Individual state and country legislation enables producers to subsidize spent costs for production. Tax incentives require a producer to hire a certain number of local crew employees, rent from local vendors, and run payroll through local services. Tax credits are based on an application process and are often lengthy (12-18 months) & difficult (tedious paperwork) to procure. Certain credits are sell-able, transferable, and even trade-able based on the local legislation. States such as New Mexico, North Carolina, Georgia, New York and Michigan offer the strongest solutions.
Deferred & Crowdfunding
Producers are able to avoid nearly all costs on a project if they are able to negotiate a deferred deal. Deferred agreements basically state that crew, cast, vendors, locations, and services are all rendered up front at no cost until the ﬁlm generates money upon release. Deferred financing is difficult because experienced cast and crew are unwilling to work under these types of structures. Crowdfunding (Kickstarter, IndieGoGo, etc.) enables a donations-based model for capital to be raised without selling equity.
Private equity investors are flooded with opportunities today, with the traditional markets performing well, the venture capital sector offering incredible teams and projects, and the re-emerging performance of real-estate and lending.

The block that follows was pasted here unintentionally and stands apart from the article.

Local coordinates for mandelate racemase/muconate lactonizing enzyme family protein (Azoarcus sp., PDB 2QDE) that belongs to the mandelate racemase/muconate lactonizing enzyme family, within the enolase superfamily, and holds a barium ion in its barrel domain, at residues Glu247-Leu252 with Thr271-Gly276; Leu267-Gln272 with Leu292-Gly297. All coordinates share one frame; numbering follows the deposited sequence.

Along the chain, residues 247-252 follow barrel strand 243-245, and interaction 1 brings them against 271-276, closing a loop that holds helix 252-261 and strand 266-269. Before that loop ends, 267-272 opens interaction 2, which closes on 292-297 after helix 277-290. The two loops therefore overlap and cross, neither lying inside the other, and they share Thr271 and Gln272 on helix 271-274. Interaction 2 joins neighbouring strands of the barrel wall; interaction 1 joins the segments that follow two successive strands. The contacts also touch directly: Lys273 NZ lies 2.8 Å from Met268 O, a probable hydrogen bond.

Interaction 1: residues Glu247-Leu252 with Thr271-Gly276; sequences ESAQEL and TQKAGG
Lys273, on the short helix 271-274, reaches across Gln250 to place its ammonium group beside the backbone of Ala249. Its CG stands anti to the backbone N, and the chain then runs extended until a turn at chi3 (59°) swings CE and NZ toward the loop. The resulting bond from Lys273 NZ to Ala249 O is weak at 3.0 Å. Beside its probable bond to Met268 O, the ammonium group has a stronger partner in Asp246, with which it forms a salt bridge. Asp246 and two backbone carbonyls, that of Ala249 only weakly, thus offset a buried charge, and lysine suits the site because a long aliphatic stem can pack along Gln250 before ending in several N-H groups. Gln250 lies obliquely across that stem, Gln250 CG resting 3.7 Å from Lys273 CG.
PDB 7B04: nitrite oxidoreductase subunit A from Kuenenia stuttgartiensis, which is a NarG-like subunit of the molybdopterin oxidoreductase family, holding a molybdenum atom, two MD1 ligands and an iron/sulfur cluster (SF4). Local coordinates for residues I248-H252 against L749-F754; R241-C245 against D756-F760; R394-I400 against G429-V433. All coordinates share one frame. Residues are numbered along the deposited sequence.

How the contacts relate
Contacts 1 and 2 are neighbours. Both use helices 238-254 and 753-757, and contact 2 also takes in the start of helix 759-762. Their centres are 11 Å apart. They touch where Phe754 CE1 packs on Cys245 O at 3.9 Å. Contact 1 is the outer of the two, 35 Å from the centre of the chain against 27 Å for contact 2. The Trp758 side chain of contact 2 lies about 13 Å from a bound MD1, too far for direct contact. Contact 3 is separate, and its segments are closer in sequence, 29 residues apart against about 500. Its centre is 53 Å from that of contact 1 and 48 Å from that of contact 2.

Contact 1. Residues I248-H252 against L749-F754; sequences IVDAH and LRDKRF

How do you make your project stand out to these investors?
We’d like to believe it’s as simple as a strong script, a great team with experience, and a game plan for success — but it’s never that simple. The key factor to private equity investors is to remove speculation — meaning, when are they going to start earning a return and can you guarantee that? The more speculation you remove (by utilizing the steps below), the better chance you’ll have of securing capital assets in “hard money.”
The talent agencies are a difficult nut to crack. They are well guarded, highly established, and protected entities. They are the gatekeepers of taste, talent and possibility — and more than anything they are the lifeblood of the independent producer seeking to put projects together with financing.
Step number one is finding a piece of material that excites you and that you believe you can rally a team behind. Remember, you’ll be living with each film you produce for many years — so choose wisely.
Once you have a piece of material, get an agent/agency excited about the project as well. As with most of the entertainment business, agents think in numbers –how much will my firm/I make from this deal? Incentivize the agency by offering them the ability to package the project — place multiple roles with their roster rather than just one or two roles — which gives them the ability to earn 10% of multiple deals across the board.
Furthermore, offer them the ability to have a first look opportunity for domestic sales representation — again, finding ways to incentivize. By packaging these elements early on, you’ll be able to bring strong talent to the project and gear up to be more ready to approach equity players.